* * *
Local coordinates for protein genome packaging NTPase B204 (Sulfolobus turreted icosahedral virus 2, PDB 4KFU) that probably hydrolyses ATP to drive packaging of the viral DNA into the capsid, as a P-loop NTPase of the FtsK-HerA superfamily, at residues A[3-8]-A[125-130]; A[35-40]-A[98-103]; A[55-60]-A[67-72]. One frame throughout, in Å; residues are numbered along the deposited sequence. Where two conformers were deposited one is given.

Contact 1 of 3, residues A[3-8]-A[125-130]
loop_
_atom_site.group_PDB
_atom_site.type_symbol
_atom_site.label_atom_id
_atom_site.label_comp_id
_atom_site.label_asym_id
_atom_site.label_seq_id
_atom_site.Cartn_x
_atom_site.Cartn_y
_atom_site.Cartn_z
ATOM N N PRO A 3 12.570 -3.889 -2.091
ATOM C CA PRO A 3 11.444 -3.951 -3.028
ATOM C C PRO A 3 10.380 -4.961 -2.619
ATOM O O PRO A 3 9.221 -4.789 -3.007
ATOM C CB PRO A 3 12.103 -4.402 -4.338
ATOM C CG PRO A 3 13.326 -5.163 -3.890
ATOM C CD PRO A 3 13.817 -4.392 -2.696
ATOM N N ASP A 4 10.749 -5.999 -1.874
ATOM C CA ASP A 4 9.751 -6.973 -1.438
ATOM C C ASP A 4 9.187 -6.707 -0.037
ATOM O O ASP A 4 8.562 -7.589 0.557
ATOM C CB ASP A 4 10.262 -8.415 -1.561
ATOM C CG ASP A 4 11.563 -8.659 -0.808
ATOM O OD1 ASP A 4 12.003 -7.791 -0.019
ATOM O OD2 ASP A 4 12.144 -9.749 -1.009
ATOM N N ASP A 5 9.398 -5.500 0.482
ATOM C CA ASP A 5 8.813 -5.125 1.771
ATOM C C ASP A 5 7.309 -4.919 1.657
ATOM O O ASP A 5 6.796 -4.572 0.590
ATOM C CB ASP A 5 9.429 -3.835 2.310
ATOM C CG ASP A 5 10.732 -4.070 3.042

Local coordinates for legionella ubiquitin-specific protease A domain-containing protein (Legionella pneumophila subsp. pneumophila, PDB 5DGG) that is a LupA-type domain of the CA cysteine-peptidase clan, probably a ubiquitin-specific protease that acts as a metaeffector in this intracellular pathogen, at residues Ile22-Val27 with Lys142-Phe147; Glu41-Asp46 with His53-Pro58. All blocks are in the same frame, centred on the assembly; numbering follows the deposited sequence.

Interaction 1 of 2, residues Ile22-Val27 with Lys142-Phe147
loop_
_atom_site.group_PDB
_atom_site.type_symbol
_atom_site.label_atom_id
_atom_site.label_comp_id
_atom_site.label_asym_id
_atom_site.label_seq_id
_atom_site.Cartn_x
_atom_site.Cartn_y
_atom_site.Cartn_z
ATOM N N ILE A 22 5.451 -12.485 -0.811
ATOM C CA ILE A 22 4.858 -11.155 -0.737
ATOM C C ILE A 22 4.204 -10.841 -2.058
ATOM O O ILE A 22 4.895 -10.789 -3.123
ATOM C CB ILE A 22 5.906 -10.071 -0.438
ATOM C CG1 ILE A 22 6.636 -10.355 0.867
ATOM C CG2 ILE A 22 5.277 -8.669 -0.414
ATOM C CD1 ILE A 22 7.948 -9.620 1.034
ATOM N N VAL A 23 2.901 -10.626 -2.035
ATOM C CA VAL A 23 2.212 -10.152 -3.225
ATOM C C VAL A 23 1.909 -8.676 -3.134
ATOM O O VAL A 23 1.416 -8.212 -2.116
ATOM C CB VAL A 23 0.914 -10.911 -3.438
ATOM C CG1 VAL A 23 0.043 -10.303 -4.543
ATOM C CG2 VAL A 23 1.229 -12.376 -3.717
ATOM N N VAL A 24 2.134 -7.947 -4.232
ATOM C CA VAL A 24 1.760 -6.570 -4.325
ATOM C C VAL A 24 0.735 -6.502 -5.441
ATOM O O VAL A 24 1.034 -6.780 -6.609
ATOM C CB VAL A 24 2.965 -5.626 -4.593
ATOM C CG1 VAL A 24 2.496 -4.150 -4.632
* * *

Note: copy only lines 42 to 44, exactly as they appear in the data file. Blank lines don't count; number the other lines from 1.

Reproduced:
_atom_site.label_seq_id
_atom_site.Cartn_x
_atom_site.Cartn_y